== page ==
JAMES 1:1-4

Warm Up: Some have called the Book of James a beautiful punch in the gut! It’s a book about action, obedience, and living out our beliefs in practical ways. As you begin this study, take a moment to invite the Holy Spirit to transform your lives through this series. James comes to you as a coach, even more than a teacher, and will challenge you to use your hands, feet, money, and words to carry out God’s purposes. In short, “... don't just listen to God's word. You must do what it says. Otherwise, you are only fooling yourselves.” - James 1:22.

Read aloud James 1:1-4. What changed in James’ life that prompted him not to introduce himself as the half-brother of Jesus but, rather, as a “servant of the Lord Jesus Christ”?

Read James 1:1-4 again. Right out of the gate, James addresses the themes of “struggle, suffering, persecution, and trials." These new Jesus-followers in the first Christian community in Jerusalem, were facing heavy persecution.

  • What does James 1:2 teach us about these troubles and how are we told to respond?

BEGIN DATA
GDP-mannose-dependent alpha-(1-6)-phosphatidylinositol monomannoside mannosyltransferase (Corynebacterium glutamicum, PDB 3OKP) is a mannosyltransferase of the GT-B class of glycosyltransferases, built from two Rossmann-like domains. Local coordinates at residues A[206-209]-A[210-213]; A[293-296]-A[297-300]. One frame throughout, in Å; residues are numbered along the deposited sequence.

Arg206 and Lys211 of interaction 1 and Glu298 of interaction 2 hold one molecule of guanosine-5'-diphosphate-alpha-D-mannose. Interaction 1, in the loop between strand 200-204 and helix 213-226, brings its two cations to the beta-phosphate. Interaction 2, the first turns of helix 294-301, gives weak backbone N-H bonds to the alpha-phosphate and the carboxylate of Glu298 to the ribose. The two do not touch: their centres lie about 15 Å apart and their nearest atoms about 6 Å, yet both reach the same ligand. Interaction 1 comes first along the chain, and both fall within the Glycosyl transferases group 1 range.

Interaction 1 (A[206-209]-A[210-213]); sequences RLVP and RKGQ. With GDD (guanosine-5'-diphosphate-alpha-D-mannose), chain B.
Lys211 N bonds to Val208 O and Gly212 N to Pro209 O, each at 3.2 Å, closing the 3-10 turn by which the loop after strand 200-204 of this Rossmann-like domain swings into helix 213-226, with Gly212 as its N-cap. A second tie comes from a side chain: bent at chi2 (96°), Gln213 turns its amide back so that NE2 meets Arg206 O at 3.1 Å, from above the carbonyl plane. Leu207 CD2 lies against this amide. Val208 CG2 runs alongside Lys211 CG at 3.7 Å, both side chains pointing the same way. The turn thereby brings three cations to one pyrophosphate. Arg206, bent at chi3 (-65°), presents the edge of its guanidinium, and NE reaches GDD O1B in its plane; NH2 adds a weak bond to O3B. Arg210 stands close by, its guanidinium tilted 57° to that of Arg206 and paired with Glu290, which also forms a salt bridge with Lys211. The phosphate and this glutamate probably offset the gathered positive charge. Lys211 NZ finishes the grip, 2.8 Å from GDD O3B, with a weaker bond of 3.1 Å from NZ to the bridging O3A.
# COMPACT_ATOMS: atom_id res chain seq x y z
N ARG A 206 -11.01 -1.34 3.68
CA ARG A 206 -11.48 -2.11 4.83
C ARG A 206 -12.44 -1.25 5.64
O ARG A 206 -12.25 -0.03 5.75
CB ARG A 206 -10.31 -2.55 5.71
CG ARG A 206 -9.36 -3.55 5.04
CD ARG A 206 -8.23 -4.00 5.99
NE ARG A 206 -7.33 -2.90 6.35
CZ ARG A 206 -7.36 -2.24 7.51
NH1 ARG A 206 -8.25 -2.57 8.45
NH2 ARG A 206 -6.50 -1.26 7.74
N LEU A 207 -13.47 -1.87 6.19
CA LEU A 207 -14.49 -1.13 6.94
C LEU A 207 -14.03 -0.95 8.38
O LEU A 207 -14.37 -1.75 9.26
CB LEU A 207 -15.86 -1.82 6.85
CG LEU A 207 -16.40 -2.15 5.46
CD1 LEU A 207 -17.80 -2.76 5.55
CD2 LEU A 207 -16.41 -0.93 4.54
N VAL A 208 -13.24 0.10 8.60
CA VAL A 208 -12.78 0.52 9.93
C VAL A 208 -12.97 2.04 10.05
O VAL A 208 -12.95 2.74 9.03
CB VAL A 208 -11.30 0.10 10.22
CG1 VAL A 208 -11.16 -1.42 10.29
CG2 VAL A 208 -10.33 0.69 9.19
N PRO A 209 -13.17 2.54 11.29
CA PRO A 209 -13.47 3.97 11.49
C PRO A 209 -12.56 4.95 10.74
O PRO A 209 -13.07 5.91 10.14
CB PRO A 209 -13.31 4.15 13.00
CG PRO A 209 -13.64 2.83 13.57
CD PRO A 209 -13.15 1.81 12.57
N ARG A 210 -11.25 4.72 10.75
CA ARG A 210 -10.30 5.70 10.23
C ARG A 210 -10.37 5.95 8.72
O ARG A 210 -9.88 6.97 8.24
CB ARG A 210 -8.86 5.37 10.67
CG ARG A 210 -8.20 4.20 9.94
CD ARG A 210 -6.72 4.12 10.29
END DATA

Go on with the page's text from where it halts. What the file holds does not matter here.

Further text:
• When it comes to troubles, it’s not a matter of “if” but “when” (v.2). Trials are not optional. What are some examples of how you have experienced troubles or trials in your own life? 

  • Since we know that life is filled with trials and testings, preparation is key. What are some ways you have personally experienced solid preparation that enabled you to stand your ground in the midst of one of life’s storms? In what ways do you sense you need to be more prepared? (Scripture memory, more accountability, prayer, etc?)

    Since trials are a something that everyone faces in life, spend some time thinking/sharing about a trial you are currently going through. How is God working through this trial? How has your faith changed since going through this time of hardship? 

    Wrap Up: James stresses the importance of enduring through the suffering we face because through it all, we become more like Jesus. He knew the great value of enduring through suffering. Read Hebrews 12:1-3. What was the “joy” that was “set before Him,” and how did this change His reaction to the impending suffering of the cross? How does this make you feel about the suffering that you face today?